A new collaboration will help define the threshold for standardizing COVID-19 antibody tests. Siemens Healthineers is teaming up with the Centers for Disease Control and Prevention and the Joint Research Centre (JRC) of the European Commission on the research project.
Antibody tests differ among test manufacturers and currently cannot be analytically compared because they target different SARS-CoV-2 proteins.
Here’s where Siemens comes in. The Erlangen, Germany-based company will develop a process for standardizing SARS-CoV-2 assays by anchoring each protein to a neutralization antibody titer—a level of antibody present to block the virus from entering cells in laboratory experiments. The thresholds displayed in the standardized unit of measure for IgG—arising either from natural infection or vaccination—may likely contribute to a standardized interpretation of immunity through test results.
"One barrier to antibody test adoption is we don't currently have an established process to determine immunity," Deepak Nath, PhD, President of Laboratory Diagnostics, Siemens Healthineers, said in a release. "Different SARS-CoV-2 antibody targets produce different levels of neutralization. Our R&D team recognized that if you could define a level at which neutralization is conferred for different targets, you could create a common ground to standardize assays—not just on antibody production, but their ability to provide immunity. Our collaboration with the CDC and JRC will develop the framework that all antibody test manufacturers would be expected to adopt moving forward for greater benefit to patient care as the pandemic evolves."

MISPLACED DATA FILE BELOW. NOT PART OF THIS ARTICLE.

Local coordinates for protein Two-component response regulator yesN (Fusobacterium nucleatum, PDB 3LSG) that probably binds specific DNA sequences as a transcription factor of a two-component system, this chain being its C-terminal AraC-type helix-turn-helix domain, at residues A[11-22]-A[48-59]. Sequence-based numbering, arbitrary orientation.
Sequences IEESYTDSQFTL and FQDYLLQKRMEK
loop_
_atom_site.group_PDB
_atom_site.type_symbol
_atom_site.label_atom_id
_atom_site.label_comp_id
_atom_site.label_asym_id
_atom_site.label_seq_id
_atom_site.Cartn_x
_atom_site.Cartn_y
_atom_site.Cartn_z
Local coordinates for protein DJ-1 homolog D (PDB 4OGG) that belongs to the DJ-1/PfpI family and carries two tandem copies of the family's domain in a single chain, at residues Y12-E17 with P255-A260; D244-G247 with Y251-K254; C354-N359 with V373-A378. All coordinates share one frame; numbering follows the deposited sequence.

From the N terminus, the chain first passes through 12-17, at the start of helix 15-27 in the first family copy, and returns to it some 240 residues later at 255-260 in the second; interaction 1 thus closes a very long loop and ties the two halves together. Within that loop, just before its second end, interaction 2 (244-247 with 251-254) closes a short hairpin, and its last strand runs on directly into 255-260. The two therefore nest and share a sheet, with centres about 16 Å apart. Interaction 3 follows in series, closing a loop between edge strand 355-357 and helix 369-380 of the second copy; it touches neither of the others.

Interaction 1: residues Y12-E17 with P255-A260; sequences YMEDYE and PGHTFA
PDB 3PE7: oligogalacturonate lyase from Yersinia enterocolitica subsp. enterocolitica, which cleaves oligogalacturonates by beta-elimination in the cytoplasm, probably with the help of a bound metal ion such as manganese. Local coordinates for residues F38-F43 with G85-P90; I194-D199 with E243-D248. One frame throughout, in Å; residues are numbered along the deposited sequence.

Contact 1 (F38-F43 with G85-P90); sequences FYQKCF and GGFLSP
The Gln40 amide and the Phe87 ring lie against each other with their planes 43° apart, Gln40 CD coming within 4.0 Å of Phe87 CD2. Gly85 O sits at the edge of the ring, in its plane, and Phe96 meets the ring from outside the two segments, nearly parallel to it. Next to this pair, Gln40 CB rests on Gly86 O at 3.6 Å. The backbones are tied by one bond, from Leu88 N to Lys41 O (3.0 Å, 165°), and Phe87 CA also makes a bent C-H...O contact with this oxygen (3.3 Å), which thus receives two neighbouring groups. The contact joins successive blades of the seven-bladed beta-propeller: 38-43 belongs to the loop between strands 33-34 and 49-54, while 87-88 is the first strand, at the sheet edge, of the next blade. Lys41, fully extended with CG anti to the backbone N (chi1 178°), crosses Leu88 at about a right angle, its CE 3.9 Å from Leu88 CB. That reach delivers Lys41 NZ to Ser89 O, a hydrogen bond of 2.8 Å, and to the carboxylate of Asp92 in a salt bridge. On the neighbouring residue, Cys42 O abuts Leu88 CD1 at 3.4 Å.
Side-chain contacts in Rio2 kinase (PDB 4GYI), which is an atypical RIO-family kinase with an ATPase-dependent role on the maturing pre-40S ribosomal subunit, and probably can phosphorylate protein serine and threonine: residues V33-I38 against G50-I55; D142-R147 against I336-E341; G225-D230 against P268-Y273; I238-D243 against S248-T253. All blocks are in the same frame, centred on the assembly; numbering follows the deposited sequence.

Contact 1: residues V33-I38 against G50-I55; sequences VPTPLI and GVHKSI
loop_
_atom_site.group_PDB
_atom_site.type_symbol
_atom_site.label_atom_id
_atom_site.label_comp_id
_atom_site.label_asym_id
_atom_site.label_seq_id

Recently, Siemens won EUA for the ADIVA Centaur COV2G and Atellica IM COV2G semi-quantitative Sars-CoV-2 IgG antibody tests. These semi-quantitative don’t display the precise measurement but estimate the quantity of a patient’s antibodies produced against infection with the virus that causes COVID-19.
With these tests, the company began to change the conversation surrounding antibody tests.
COVID-19 Antibody testing has been controversial during the pandemic – mostly because of issues with accuracy.
Chembio Diagnostics, one of the first companies to receive an emergency use authorization (EUA) for an antibody test during the pandemic, had the designation revoked. The Medford, NY-based company recently announced it would pursue EUA for a new test the DPP SARS-CoV-2 IgM/IgG.
Chembio said the test provides results in 15 minutes from finger stick, venous whole blood, plasma, or serum samples.
The firm also revoked EUA of Autobio Diagnostics Co.’s Anti-SARS-CoV-2 rapid tests for the qualitative detection of IgM and IgG antibodies to SARS-CoV-2 in human plasma from anticoagulated blood (Heparin / EDTA / sodium citrate) or serum 2 due to performance concerns with the accuracy of the test.
The plan to standardize antibody tests come at the time when there are about 29.6 million cases of COVID-19 across the globe with 936,079 deaths, according to data from worldometers.info. The web site shows that about 21.4 million people have recovered from COVID-19.